See what's happening with home values in more than 400 metropolitan areas with HSH's Home Value Tracker, just updated though the second quarter of 2022.

See what's happening with home values in more than 400 metropolitan areas with HSH's Home Value Tracker, just updated though the second quarter of 2022.

4 ways to get your spouse to say 'I do' to a refinance

agreeing-on-refinanceYou want to refinance your mortgage, but your spouse thinks that's a bad idea. Or maybe your spouse says yea, and you're the one who says nay. How can you reach an agreement on this important financial decision?

Start by defining your goals, suggests Ken Turkington, president of First Commerce Financial, a mortgage company in Wixom, Mich.

"Frequently, spouses have different opinions," Turkington says. "Often one spouse may be more interested in payment relief, and the other spouse may be more interested in reducing the balance or shortening the term."

Either way, it's important to talk about the options.

"If the conversation is held jointly, the transaction goes faster and smoother," Turkington says, adding that the result should be "less anxiety and more clarity" for both partners.

Here are four tips that can help you and your spouse find a common ground:

1. Focus on facts. Focus on facts, not emotions, says Joe Metzler, a mortgage specialist at Mortgages Unlimited in St. Paul, Minn. Crunch the numbers, look at the short-term and long-term implications of refinancing, and learn about the costs, time frame and break-even point. One good way to get a solid estimate of the cost of refinancing is to review your existing loan's Closing Disclosure (or HUD-1 Settlement Statement).

How to get the facts? Use a Should I refinance? Calculator. Plugging in your existing loan numbers and the mortgage rate and term you can expect to get today can reveal whether you'll save money, build equity more quickly or only improve monthly cash flow. You can quickly learn whether or not it makes sense to refinance.

"The facts usually prevail, and it becomes very apparent what to do," Metzler says. "The objections of one spouse, if not going away completely, are significantly dampened so the right decision is made."

Don't forget to also consider that a refinance may allow you to cancel private mortgage insurance, since home values have risen appreciably over the last few years. If you're in an FHA-backed mortgage, refinancing to a conventional loan is the only way to remove this monthly cost.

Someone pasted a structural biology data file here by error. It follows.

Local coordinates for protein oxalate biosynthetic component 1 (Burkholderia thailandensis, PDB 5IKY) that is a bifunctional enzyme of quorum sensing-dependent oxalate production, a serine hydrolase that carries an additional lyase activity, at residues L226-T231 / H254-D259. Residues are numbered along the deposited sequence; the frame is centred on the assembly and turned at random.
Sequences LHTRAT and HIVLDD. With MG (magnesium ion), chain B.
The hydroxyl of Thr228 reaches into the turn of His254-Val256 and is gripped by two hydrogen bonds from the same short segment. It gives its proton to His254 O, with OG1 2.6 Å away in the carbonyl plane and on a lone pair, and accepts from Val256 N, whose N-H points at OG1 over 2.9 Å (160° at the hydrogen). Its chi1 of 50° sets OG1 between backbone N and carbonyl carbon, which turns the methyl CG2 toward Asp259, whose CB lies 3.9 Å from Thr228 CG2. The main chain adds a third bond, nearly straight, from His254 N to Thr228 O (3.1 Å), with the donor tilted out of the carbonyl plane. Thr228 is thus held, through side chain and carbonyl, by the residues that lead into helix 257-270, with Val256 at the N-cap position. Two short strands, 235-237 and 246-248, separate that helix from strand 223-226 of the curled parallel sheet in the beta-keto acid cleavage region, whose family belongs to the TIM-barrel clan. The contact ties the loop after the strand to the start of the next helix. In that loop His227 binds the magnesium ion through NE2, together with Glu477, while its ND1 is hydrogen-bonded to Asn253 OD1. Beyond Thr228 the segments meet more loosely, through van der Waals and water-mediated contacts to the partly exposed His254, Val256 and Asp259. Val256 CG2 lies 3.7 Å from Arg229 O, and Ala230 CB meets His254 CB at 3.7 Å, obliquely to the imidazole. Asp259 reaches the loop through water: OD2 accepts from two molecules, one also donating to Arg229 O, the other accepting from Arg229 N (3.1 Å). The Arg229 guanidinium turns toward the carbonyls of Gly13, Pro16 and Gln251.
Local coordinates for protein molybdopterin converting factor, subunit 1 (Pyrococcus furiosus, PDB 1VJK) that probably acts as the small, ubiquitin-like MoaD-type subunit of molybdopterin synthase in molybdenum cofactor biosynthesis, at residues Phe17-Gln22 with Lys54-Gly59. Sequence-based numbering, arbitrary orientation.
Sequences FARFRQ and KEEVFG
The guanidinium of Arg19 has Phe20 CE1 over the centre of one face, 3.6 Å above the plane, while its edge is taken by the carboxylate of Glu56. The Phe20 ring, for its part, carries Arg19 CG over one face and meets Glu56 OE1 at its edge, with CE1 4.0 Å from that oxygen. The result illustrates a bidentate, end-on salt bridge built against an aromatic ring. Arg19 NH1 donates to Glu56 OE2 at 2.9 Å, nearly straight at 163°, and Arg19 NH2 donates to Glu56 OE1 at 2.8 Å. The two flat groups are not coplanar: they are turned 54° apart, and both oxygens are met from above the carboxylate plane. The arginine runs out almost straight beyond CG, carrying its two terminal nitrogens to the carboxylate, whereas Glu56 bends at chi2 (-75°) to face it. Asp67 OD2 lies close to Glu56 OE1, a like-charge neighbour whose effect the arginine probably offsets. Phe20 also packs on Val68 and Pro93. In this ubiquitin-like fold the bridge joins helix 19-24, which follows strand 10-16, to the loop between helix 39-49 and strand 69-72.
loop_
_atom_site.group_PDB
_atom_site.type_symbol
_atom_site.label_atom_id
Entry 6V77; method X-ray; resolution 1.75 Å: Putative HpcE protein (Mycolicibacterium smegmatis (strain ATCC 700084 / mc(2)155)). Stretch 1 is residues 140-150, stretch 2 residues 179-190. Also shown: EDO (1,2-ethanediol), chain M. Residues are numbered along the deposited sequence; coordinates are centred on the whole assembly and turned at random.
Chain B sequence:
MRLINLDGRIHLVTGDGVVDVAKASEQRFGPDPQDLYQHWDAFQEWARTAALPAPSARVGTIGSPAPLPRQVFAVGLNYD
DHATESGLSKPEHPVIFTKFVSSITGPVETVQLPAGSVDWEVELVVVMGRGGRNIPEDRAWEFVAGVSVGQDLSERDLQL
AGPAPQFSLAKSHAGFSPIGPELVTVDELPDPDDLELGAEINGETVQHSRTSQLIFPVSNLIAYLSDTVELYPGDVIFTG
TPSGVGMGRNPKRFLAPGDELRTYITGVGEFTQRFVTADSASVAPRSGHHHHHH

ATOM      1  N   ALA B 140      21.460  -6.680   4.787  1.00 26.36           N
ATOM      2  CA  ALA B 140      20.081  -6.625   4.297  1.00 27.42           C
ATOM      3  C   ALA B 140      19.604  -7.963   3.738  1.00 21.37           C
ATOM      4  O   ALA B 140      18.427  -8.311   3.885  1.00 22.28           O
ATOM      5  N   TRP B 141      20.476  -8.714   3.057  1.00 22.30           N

2. Consult a mortgage pro. If you're unsure about your goals or you and your spouse don't agree, set up an in-person meeting with a professional loan officer who can help you sort out what you want to achieve, Turkington says. Use the lender as a sounding board and then continue the discussion later by yourselves.

"Schedule a time to have the discussion," he advises. "Make a point of making an appointment to discuss it, whether it's five minutes or 15 minutes." Ask about the pros and cons of different approaches to achieve your refinancing goals in your time horizon.

3. Resolve bigger issues. How long you plan to keep your home and the new loan is an important consideration when refinancing. If you expect to move or refinance again in the near future, you might make a different decision than if you're planning to stay put for a while.

For some, it comes down to costs. It may not make sense to refinance if you have to pay costs you'll need to recover if your time frame is short. Learning how best to pay refinance closing costs is key; it might be possible to refinance with no out-of-pocket costs and still realize significant savings, even with a short time horizon.

Metzler recalls one couple who couldn't agree on this crucial point.

"She was completely adamant that refinancing made no sense because they were going to move out of that house in four to five years, tops. He said they were going to live there the full 15 years," Metzler says. "I think they had some other issues going on."

If you and your spouse are in such major conflict, try to resolve the other issues before you decide whether to refinance your mortgage.

4. Improve your credit. Spouses often have different financial habits. It's not uncommon for one to have good credit while the other has a low credit score.

If your credit is impaired credit, this means you'll be offered higher mortgage rates and have to pay higher costs when you secure a new loan. A higher rate or costs might mean refinancing won't make sense for you.

Turkington suggests a solution: remove the poor-credit spouse from the loan application. If that's you, your ownership of the home won't change, but you'll have to sign documents acknowledging the loan terms, the payments won't be reported to the credit bureaus to help you improve your credit score, and your income won't be counted toward the loan qualifying guidelines.

This approach has a definite benefit, Turkington says: "The good part would be to get a better interest rate or lower fees."

It's also possible -- even likely -- that if you or your partner's credit scores weren't great when you bought your home that they may have improved since then, especially if you've made all your payments on time. If that's the case, and given what's happened to mortgage rates in recent years, you may be eligible for a lower mortgage rate than you think.

Altogether, these tips can help you and your spouse reach an agreement about whether to refinance or keep the mortgage you already have.

This article was revised and updated by Keith Gumbinger.

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